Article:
Lisa, aged 16 from Usisya has bravely told us her story of how she began taking control of her sexual health
Despite the Malawi Government’s efforts to introduce reproductive health education in schools under the umbrella of ‘life skills education’, increasing awareness around sexual health generally remains a challenge among teenagers in Malawi.
“Lisa” (whose name has been changed for identity protection) first began using Temwa’s services when she was 14 years old. Temwa supports five health centres around Nkhata Bay North to provide routine HIV testing and counselling. We also instigate awareness-raising activities and events for communities to help improve education on the matter, including regular radio broadcasts.
Speaking from her experience Lisa said, “Most girls my age do not have real information about sexuality, therefore it’s hard for us to make informed decisions when it comes to sexual issues”.
“This is what contributes to many young girls and boys contracting STIs including HIV”, said Emmanuel Njikho, Programme Officer for Health.
He continues: “The engagements that Temwa has been having with sex workers as well as the young adolescent girls who are into sex working has helped to create a platform where young girls can practise healthy living to prevent contracting HIV. This contributes to reducing HIV spread as many people are now practising safe sex.”
HIV Prevalence in Malawi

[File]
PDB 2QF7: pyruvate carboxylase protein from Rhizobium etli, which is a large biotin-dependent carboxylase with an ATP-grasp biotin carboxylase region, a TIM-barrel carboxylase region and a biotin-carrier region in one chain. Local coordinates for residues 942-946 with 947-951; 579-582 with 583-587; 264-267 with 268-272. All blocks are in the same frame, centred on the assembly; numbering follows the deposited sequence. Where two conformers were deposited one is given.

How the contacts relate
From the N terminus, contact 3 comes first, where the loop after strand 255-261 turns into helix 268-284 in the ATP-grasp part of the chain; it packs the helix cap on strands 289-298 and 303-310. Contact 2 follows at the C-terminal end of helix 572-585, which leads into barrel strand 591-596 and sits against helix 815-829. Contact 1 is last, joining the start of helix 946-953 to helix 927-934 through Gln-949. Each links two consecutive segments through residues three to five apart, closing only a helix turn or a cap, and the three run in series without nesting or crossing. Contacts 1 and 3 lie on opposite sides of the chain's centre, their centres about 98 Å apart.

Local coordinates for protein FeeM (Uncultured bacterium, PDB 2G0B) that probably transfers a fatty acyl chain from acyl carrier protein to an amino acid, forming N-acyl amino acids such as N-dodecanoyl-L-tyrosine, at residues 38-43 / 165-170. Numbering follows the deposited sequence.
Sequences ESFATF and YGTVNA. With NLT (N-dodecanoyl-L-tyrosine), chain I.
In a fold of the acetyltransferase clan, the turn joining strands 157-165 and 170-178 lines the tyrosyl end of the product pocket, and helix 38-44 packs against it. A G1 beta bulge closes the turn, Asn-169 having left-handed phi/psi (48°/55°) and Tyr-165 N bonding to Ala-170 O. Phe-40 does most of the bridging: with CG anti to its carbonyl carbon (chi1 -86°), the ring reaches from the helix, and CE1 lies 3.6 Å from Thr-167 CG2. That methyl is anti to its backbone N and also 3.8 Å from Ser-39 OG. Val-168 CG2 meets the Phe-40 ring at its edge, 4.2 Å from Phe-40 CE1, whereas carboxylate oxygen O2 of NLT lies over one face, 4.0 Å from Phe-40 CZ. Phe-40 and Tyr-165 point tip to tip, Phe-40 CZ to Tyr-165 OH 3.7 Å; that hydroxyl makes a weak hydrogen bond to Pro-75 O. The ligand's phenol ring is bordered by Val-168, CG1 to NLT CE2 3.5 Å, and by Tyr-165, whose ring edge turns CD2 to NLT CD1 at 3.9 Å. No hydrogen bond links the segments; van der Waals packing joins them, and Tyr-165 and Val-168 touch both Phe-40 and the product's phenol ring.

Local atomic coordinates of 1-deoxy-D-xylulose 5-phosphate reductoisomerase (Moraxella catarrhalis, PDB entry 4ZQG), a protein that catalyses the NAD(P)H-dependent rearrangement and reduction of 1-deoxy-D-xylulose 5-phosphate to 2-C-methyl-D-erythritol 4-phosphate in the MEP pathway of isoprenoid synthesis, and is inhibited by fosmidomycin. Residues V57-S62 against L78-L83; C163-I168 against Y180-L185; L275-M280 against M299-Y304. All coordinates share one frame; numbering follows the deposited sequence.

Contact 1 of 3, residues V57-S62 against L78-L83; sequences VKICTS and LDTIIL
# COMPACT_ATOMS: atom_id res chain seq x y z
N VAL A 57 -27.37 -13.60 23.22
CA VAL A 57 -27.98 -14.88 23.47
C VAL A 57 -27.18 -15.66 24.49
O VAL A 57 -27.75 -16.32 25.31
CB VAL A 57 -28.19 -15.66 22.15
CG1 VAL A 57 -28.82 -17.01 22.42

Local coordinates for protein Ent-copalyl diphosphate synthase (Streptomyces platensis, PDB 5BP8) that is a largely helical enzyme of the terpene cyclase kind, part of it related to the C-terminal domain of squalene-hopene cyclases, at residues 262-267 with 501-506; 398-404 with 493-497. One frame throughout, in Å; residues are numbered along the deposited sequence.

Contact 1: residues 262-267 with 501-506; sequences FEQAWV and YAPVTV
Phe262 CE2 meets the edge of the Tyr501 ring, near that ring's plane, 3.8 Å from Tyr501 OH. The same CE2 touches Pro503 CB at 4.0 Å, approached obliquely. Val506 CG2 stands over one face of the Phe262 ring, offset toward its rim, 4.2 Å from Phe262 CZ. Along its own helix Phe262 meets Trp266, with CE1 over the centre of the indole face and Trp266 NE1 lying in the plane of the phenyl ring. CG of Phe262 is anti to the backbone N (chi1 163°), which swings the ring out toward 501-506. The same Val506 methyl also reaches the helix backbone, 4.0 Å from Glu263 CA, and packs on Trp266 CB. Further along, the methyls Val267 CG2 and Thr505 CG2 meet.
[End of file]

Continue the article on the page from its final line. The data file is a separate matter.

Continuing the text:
In Malawi the HIV prevalence rate is at 8% (UNAIDS) – for comparison the UK’s HIV prevalence is 0.1% of the population (UKGov), highlighting global inequality regarding access to adequate healthcare. With such a high nationwide HIV rate, it is crucial that improvements are made to support people like Lisa’s access to treatment and raise awareness of sexual health.
“Before, we used to have unprotected sex with our boyfriends and sometimes other people who could offer us money. That is why among our group we have three girls who have children. Temwa has helped to open our eyes, as now we know many HIV and STI control and preventative methods, such as the use of condoms and getting PEP [Post Exposure Prophylaxis – a treatment for HIV]. Now we always protect ourselves when having sex. I am also able to engage my sexual partners and tell them to use condoms whenever we are having sex. I have learnt to speak out for myself and am able to make informed decisions about my sexual life.” She says.
Community Knowledge on HIV/AIDS
Temwa’s provider-initiated HIV testing and counselling project continues in Nkhata Bay North, allowing everyone visiting a clinic to take a HIV test. Extending this project into the community is key to tackling HIV in the region. Through information dissemination activities such as audio-visuals, drama performances and awareness events, the community is now gaining knowledge on HIV/AIDS and people are adhering to the HIV preventive control measures. If someone contracts the virus, we also provide contact tracing and offer counselling and support.
Lisa hopes that, in the future, she will be able to continue using this information and her newly found empowerment to prevent contracting HIV. “I want to finish my education and have a family in the future. I also want to thank Temwa for supporting adolescent engagement in HIV and our well-being. It is really helping us so much.”
Read more about our HIV project in our latest report here.
You can also read about this in our recent impact report.